As the International Monetary Fund embarks on a second round of reforms to give developing countries more say in the institution, the World Bank signalled on Wednesday that it was ready to go the same route.

A vote of the IMF's 184 member countries this week overwhelmingly backed an increase in the voting power of China, Mexico, South Korea and Turkey.

A second stage of reforms is to follow by 2008 as the institution strives to give emerging countries a bigger voice to match their growing clout in the world economy.

Without this legitimacy, the IMF will be unable to wield the influence it needs as it expands its role in monitoring the world economy, including closer scrutiny of the exchange rate policies of emerging countries.

Wrapping up the meeting of the IMF and World Bank in Singapore, IMF Managing Director Rodrigo Rato recognised the task ahead would be politically more challenging, with richer countries worried they will lose influence and developing nations pushing for more.

While the IMF reforms won majority support, 23 member countries, mainly from Latin America and the Middle East, voted against.

Argentina, Brazil, India, Egypt and Iran were among the dissenters, arguing that the initial changes did not go far enough to reflect a shift in global economic power away from the rich countries that founded the fund in 1945.

The Group of Seven industrial nations alone the United States, Japan, Germany, Britain, France, Italy and Canada wield 45 percent of the fund's quotas, or membership subscriptions, which largely determine voting power.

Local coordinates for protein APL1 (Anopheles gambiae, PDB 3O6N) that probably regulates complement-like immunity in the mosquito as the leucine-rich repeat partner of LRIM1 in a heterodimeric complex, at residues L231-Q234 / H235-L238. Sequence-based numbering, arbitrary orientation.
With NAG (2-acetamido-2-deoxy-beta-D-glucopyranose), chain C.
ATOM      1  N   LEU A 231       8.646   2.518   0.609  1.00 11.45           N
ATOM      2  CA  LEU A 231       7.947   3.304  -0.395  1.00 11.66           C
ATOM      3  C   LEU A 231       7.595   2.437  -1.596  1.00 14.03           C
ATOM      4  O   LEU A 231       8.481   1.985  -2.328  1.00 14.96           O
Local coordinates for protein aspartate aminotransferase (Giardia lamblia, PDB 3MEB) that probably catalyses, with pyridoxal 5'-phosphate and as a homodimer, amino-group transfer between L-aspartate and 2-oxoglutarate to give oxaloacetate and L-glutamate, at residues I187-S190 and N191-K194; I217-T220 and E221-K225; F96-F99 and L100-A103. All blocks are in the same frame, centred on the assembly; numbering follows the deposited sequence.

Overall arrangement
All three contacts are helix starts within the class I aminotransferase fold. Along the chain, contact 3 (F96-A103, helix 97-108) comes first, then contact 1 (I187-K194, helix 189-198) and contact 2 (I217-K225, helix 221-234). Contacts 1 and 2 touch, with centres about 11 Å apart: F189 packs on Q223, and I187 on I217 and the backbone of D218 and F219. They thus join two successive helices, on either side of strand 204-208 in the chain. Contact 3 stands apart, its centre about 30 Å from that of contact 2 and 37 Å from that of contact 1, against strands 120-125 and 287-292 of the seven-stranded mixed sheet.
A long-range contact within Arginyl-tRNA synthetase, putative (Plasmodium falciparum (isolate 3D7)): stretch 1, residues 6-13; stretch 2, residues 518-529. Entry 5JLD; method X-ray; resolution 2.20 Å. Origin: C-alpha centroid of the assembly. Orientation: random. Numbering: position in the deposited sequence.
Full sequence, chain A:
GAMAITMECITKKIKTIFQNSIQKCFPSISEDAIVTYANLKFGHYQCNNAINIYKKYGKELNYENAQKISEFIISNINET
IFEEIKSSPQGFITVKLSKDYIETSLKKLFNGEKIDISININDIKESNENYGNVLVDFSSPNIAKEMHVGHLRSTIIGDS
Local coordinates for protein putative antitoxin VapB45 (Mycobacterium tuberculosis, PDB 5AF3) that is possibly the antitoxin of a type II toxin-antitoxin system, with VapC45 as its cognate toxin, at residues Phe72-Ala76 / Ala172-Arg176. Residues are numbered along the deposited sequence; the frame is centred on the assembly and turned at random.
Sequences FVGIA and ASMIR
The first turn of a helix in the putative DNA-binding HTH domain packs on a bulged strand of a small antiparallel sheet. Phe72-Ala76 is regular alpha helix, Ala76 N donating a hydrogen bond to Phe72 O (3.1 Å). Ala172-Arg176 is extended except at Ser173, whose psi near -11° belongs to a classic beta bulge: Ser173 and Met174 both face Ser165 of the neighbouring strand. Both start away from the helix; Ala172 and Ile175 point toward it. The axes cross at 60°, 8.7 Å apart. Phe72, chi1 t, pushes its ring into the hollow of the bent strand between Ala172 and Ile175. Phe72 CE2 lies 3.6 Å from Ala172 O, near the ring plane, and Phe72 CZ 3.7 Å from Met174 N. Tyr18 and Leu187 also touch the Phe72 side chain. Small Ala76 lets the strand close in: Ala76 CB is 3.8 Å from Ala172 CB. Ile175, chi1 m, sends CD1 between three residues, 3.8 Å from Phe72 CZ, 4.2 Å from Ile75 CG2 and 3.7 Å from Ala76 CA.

Rato insisted that reforms would be taken further.

I certainly agree with those who think that what lies ahead is very challenging but at the same time very needed, Rato told finance ministers and central bankers at the end of the meetings.

The vote doesn't end the process of making quotas more responsive to the world economy but it opens and begins a very important process, he added.

Rato said he would personally reach out to all members to ensure the next stage gets the necessary consensus.

It is clear there are a lot of challenges ahead of us ... but I think there is a will to understand that multilateralism is at the heart of our efforts in responding to your needs, he said.

At the IMF's sister organisation, World Bank President Paul Wolfowitz said the bank would pursue changes to its governance structures, which, like those of the fund, are dominated by the United States and Europe.

Rodrigo, you have accomplished it, I congratulate you, Wolfowitz told Rato at the end of the meetings. Fair weight and voice to all member countries is essential for our credibility and effectiveness and we recognise we can and must do more.

You have set an example for us on the bank's side and we intend to follow your example, Wolfowitz said.